They've said this is the best Philadelphia Phillies team of all time. I can't vouch for that.
Some have even said it's the best Philadelphia sports team ever. I certainly can't vouch for that, either.
But I will say this -- I've never loved a sports team like I love these Philadelphia Phillies.
"These Philadelphia Phillies" are, of course, the Howard/Utley/Rollins/Werth/Victorino/Ruiz/Hamels/Madson core that has won three straight division titles, two straight National League Championships and one (and counting) World Series.
Other faces, such as Raul Ibanez, Cliff Lee, Brett Myers, J.C. Romero, Chan Ho Park, Aaron Rowand, Brad Lidge and Pat Burrell have provided invaluable contributions. Davey Lopes has commanded the running game, Rich Dubee has handled the arms, Milt Thompson the bats, and Charlie Manuel has done the unthinkable: become the best manager in Phillies history.
There are a few faces I don't miss. Tom Gordon was money...until his arm fell off halfway through 2006, one-sixth of the way through his contract. Adam Eaton and Freddy Garcia would be wise never to show their faces in Philadelphia again. And despite my friend "Coach" Foran's constant chanting, Abraham Nunez was never quite the "M-V-P!"
But I love Ryan Howard's monster homeruns. I love Jayson Werth's good eye, Jimmy Rollins's defense and Chase Utley's everything. I love how no ball is out of Shane Victorino's reach, how no pitch escapes the glove, the chest, the something of Carlos Ruiz. I still love Cole Hamels's changeup, even though it's taking 2009 off. I love that Ryan Madson has embraced the bullpen.
Right now, in 2009, I love every member of this team. After seeing Miguel Cairo look beyond awkward in left field during the NLDS, I even re-love Eric Bruntlett. There's a place in my heart for Scott Eyre, for Ben Francisco, especially for the rejuvenated Chad Durbin.
Even when they were winning, sometimes by six or seven runs, 2008 was a nailbiter of a season. Until they finally did it, won it all, we didn't think it could be done. Hell, when asked for my prediction in every series until the 2009 NLCS (minus the NLDS's, of course), I picked the opposing team. Yes, I even picked the Rays. I was waiting for the fun to stop, the magic to run out. I thought it was inevitable.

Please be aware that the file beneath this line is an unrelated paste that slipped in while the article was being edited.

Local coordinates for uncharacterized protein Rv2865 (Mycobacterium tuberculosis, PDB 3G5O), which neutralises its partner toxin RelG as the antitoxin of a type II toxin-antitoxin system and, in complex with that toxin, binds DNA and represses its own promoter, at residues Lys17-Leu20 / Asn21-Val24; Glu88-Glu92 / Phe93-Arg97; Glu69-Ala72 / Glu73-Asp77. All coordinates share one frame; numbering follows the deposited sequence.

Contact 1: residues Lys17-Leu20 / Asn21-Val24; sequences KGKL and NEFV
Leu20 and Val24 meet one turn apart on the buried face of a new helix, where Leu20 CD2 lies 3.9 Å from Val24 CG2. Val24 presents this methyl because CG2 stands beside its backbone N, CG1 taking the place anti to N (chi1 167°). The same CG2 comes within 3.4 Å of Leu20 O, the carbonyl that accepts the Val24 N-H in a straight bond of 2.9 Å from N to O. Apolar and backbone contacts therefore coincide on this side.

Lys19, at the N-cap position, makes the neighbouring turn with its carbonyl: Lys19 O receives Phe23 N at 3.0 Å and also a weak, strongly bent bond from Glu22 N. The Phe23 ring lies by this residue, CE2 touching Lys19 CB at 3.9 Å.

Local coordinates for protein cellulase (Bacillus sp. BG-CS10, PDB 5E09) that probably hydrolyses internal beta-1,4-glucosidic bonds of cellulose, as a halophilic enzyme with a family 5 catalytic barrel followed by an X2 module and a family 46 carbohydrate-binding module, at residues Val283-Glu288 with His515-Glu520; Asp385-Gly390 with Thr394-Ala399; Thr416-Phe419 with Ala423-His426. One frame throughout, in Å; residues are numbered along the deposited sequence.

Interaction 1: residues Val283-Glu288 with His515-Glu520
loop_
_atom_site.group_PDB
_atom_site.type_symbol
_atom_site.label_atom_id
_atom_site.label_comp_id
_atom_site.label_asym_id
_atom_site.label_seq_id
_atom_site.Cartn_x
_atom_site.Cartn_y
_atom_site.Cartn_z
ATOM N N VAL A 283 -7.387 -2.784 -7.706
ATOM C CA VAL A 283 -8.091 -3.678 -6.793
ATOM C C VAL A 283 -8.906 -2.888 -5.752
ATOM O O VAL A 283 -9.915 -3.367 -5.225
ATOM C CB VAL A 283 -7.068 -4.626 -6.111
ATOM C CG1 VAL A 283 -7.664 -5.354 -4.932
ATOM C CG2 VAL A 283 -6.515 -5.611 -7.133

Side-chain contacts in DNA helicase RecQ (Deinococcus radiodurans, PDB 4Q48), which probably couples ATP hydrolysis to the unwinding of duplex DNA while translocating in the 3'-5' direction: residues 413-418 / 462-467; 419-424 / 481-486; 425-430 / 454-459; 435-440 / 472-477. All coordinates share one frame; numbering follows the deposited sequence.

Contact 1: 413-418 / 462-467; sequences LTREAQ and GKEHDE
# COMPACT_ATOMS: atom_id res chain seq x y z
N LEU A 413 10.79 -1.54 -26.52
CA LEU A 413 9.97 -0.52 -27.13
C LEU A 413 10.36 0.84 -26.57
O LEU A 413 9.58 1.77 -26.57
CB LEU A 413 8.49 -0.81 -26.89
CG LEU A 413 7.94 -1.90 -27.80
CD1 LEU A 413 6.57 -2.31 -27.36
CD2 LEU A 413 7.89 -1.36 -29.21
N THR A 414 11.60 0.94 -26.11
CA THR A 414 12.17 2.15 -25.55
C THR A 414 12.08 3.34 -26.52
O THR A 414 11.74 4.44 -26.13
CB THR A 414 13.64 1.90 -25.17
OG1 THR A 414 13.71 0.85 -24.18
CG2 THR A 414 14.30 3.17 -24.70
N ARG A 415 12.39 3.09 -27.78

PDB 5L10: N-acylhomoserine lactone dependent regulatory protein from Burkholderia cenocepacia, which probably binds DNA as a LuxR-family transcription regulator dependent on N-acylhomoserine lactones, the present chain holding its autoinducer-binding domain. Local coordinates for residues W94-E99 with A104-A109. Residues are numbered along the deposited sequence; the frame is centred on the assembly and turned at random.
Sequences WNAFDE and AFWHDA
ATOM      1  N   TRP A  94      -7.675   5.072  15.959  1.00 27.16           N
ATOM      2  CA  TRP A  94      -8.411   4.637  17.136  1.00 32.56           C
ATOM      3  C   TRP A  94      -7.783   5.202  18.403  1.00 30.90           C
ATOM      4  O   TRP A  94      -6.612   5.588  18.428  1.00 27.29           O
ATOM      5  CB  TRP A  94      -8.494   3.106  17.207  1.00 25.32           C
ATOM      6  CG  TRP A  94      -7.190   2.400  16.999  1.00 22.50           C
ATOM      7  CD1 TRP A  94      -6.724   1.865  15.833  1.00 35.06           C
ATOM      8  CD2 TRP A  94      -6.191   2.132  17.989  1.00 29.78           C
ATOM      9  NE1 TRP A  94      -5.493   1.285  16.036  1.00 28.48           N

But this last series, I said, "Phillies in six." And it turned out that even my newfound optimism ended up shortchanging the Phils, although this time in a much more acceptable way.
If you don't believe in the 2009 Philadelphia Phillies, you haven't been watching how this has all played out. Their development from "division winners" to "surprise World Champions" to "unbeatable, never-say-die defending champs" is something out of a movie, or a book. It's perfect; it's what all sports fans want their teams to be. To come together as a unit, to put aside personal goals (as much as baseball players, participants in the most individual of sports, can do so) and unite for a common goal; it doesn't happen anymore.
This team wasn't bought, except for Ibanez, Park and maybe, kinda, Cliff Lee. They were castoffs from other organization, homegrown minor leaguers, reclamation projects and role players. But they all found a home here, and while some have matured in line with expectations, others have blown even the loftiest projections out of the water.
But no matter where they came from or how they got here, they've become ours. In a city starved for winners, they've more than satisfied our hunger. They turned a diehard Eagles town into a passionate baseball haven, where standing room World Series tickets are $500 or more, and they've spread their seed throughout the land. Phillies hats have even been popping up on the streets of Brookline, Red Sox Central, where I now make my home.
But perhaps the most endearing moment took place last night. "Lackluster celebration," a friend said to me, in regards to the televised portion of the Phillies' NLCS victory party. But that's just what I wanted to see -- there's more work to be done. Getting back to the Series further ensures that we'll be treated like an elite team, but beating the Yankees, well, that would make us the unquestioned best. The best right now, possibly the best of the entire decade. That's the only level the Phillies haven't reached yet, and it's not far out of reach.
I could watch, write about, think about this Philadelphia Phillies team for hours. And I often do. They've already won our hearts, put themselves in the record books, become household names, achieved things most fans will never forget. But over the next two weeks, they can make all of America take notice; they can shove themselves down the country's throat. The Phillies are the best team in baseball, and in two weeks, I hope everyone knows it.